The decomposition occurs successively, in a stage-by-stage process. In the initial stage 204a, the original signal is decomposed into the H and L1 subbands. The resulting L1 subband is received by the stage 204b for further decomposition, and the H subband is furnished to one of the reconstruction stages 220. The L1 subband, in turn, is received by the next decomposition stage 204b, which decomposes the L1 subband into the LH subband and the L2 subband. The LH subband is furnished to one of the reconstruction stages 220, and the L2 subband is furnished to the next decomposition stage 204c. Stage 204c, in turn, decomposes the L2 subband into an L3 subband and the L2H subband, which is furnished to one of the reconstruction stages 220.

As can be seen from FIG. 10, initially, the decomposition stages 202 produce more decimated and lower frequency subbands which propagate through the decomposition stages 202, ultimately resulting in the generation of the L3 subband. The higher frequency subbands, which are produced in the initial decomposition, in turn, are furnished to the reconstruction stages 220.

Adaptive noise attenuation is not performed, in accordance with some embodiments of the invention, until the L3 subband is generated. This is due to the fact that the noise is usually weak at higher frequencies, and the adaptive noise attenuation techniques, which are usually computationally intensive, do not have much benefit at these higher frequencies. Therefore, the adaptive noise attenuation, in accordance with the example depicted in FIG. 10, begins with the L3 subband and continues with the lower frequency subbands that are produced therefrom.

More specifically, a decomposition stage 206a performs adaptive noise attenuation on the L3 subband and furnishes the resultant noise-attenuated subband to the next decomposition stage 208a. The decomposition stage 208a, in turn, decomposes the L3 subband pursuant to time and space. In other words, the decomposition stage 208a produces a decimated lower frequency and lower wavenumber subband L4_L subband, which is processed by the next adaptive noise attenuation stage 206b. The stage 208a also produces a higher frequency and higher wavenumber subband L3H, which is furnished to one of the reconstruction stages 220. The L4_L subband, in turn, is processed by the adaptive noise attenuation stage 206b, and the resulting noise-attenuated subband is furnished to the next decomposition stage 208b.

The above-described process may continue for several successive frequency and wavenumber decompositions, beyond the exemplary stages that are depicted in FIG. 10. Thus, further decompositions in time and space occur; and each lower frequency and lower wavenumber subband is processed by another adaptive noise attenuation stage and then, provided to another decomposition stage 208; and the higher frequency and higher wavenumber subbands produced by the decomposition are furnished to the reconstruction stages 220.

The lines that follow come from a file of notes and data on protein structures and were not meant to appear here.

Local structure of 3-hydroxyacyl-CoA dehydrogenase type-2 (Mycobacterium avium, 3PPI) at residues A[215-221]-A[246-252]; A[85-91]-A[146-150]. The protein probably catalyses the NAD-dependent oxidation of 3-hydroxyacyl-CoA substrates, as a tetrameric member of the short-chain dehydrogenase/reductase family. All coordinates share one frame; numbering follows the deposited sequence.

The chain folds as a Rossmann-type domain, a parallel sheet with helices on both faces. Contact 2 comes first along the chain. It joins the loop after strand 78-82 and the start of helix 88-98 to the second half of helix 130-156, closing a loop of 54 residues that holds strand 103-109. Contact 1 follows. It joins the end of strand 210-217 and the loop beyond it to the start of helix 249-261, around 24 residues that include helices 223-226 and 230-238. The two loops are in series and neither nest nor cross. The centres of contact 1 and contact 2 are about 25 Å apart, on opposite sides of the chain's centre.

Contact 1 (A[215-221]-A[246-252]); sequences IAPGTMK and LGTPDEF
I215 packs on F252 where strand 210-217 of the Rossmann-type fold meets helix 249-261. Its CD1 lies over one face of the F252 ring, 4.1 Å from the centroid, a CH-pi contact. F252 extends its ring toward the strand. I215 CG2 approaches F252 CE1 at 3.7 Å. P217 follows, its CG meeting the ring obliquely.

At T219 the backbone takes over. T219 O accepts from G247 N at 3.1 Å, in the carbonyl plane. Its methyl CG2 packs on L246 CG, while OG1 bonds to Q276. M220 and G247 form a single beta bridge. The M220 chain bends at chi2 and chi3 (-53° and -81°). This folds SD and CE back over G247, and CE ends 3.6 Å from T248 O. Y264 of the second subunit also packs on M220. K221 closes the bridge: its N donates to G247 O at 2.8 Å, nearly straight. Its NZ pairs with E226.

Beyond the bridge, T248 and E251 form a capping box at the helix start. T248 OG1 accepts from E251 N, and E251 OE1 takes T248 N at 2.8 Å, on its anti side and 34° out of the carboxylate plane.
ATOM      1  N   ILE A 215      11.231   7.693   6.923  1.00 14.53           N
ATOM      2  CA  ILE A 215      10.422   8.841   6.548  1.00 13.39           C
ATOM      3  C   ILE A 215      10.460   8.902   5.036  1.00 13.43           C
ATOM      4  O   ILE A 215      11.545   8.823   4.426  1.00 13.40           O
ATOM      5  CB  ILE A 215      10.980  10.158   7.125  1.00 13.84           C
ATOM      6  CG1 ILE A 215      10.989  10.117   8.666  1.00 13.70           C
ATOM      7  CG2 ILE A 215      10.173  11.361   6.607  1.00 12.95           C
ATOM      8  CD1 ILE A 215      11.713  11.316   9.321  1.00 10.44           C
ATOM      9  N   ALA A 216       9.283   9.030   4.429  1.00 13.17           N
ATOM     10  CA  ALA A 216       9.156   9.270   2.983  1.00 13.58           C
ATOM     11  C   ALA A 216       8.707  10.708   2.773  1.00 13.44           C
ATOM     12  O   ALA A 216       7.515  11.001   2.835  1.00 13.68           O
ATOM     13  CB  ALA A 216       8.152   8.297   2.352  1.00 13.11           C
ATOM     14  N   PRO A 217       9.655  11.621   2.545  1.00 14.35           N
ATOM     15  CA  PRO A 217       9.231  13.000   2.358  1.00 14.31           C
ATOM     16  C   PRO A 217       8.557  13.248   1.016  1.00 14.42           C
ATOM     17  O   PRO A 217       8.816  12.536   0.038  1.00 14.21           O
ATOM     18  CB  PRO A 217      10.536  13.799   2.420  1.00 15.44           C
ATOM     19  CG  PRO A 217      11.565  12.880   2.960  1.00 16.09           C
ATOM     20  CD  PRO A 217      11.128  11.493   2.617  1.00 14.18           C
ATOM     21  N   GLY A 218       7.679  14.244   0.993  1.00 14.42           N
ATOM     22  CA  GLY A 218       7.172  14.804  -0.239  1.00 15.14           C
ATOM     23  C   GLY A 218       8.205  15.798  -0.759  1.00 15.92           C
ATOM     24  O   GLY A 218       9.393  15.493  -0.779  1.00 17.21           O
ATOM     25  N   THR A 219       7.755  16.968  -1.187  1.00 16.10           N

Each splitting operation reduces the data size by two in time and space. Therefore, the number of splits in time and space is limited by the record length in time than the streamer length in space. If a low number of splits is performed, the filters may have a “fuzzy” low frequency response. On the other hand, because of the relatively weak signal content at very low frequencies, the splitting may be stopped when the frequency content of the subband signal drops below 4 Hertz.

The reconstruction stages 220 receive the noise-attenuated subbands from the decomposition stages 202 and use these subbands to reconstruct a signal in which noise attenuation has been performed in the signal cone 180 (FIG. 9). The reconstructions stages 220 include time and space reconstruction stages 222 (exemplary stages 222a and 222b, depicted as examples in FIG. 10) and time only reconstruction stages 224 (exemplary stages 224a, 224b and 224c, being depicted as examples), which correspond to their respective counterparts in the decomposition stages 202. The subbands provided by the decomposition stages 202 are used by the reconstruction stages 222 and 224 to reconstruct the signal.

Additionally, in accordance with some embodiments of the invention, VLSF-based filtering stages 226 (VLSF-based filtering stages 226a, 226b, 226c, 226d, 226e and 226f, being depicted as examples), are interdispersed among the reconstruction stages 220 for purposes of attenuating noise outside of the signal cone 180. Each VLSF-based stage 226 is a low pass spatial filter, which has a filter length that is based on the frequencies of the particular subband being filtered. For example, the VLSF-based stage 226d has the filter length that is based on a frequency range associated with the L2 subband, the VLSF-based stage 226b has a filtering length based on the frequency range associated with the L4_L subband, etc.

It is noted that when 2-D QMF splitting is performed, the scales of the time and space components are increased by the same factor. With each additional split, a higher scale representation of the signal is obtained by zooming into lower frequencies and wavenumbers. Because of this property, a single adaptive algorithm prototype may be designed at one scale (a scale that corresponds to the scale of the subband L3, for example) and used for signals at other scales. For example, if the adaptive noise attenuation technique that is described in U.S. Pat. No. 6,446,008 is used, the same number of time and space coefficients and the same generalized constraints may be used at every scale. Similarly, the VLSF coefficients may be designed at one stage, and the same coefficients may be used at other higher or lower stages. The larger apertures of the fixed and adaptive filters at higher scales are obtained by a larger sampling interval and spacing rather than by larger numbers of filter coefficients.